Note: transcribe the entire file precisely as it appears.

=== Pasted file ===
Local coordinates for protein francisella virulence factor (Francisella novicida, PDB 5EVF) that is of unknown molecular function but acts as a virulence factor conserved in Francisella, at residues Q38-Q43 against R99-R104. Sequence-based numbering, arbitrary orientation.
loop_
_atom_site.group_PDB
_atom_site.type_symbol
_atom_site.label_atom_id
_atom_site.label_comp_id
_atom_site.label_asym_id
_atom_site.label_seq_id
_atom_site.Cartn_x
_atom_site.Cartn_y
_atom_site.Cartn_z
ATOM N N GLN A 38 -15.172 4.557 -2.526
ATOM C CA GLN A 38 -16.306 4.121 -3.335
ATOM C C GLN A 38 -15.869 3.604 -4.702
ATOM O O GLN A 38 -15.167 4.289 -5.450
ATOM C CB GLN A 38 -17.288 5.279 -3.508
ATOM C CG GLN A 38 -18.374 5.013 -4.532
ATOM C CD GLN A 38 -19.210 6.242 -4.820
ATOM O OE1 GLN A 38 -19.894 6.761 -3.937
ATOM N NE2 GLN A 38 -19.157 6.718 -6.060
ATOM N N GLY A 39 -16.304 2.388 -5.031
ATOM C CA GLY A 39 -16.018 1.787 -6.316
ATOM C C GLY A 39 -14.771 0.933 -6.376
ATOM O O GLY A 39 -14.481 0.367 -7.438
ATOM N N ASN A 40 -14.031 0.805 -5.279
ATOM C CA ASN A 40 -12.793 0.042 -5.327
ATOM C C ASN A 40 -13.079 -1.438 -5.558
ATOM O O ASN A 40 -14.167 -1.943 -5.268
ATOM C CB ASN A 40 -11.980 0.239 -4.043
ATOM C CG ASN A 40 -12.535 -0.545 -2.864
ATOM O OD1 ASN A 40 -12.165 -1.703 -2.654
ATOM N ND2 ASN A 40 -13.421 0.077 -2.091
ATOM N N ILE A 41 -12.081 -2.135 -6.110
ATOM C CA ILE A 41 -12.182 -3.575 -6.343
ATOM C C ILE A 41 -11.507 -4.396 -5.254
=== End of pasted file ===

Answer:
Local coordinates for protein francisella virulence factor (Francisella novicida, PDB 5EVF) that is of unknown molecular function but acts as a virulence factor conserved in Francisella, at residues Q38-Q43 against R99-R104. Sequence-based numbering, arbitrary orientation.
loop_
_atom_site.group_PDB
_atom_site.type_symbol
_atom_site.label_atom_id
_atom_site.label_comp_id
_atom_site.label_asym_id
_atom_site.label_seq_id
_atom_site.Cartn_x
_atom_site.Cartn_y
_atom_site.Cartn_z
ATOM N N GLN A 38 -15.172 4.557 -2.526
ATOM C CA GLN A 38 -16.306 4.121 -3.335
ATOM C C GLN A 38 -15.869 3.604 -4.702
ATOM O O GLN A 38 -15.167 4.289 -5.450
ATOM C CB GLN A 38 -17.288 5.279 -3.508
ATOM C CG GLN A 38 -18.374 5.013 -4.532
ATOM C CD GLN A 38 -19.210 6.242 -4.820
ATOM O OE1 GLN A 38 -19.894 6.761 -3.937
ATOM N NE2 GLN A 38 -19.157 6.718 -6.060
ATOM N N GLY A 39 -16.304 2.388 -5.031
ATOM C CA GLY A 39 -16.018 1.787 -6.316
ATOM C C GLY A 39 -14.771 0.933 -6.376
ATOM O O GLY A 39 -14.481 0.367 -7.438
ATOM N N ASN A 40 -14.031 0.805 -5.279
ATOM C CA ASN A 40 -12.793 0.042 -5.327
ATOM C C ASN A 40 -13.079 -1.438 -5.558
ATOM O O ASN A 40 -14.167 -1.943 -5.268
ATOM C CB ASN A 40 -11.980 0.239 -4.043
ATOM C CG ASN A 40 -12.535 -0.545 -2.864
ATOM O OD1 ASN A 40 -12.165 -1.703 -2.654
ATOM N ND2 ASN A 40 -13.421 0.077 -2.091
ATOM N N ILE A 41 -12.081 -2.135 -6.110
ATOM C CA ILE A 41 -12.182 -3.575 -6.343
ATOM C C ILE A 41 -11.507 -4.396 -5.254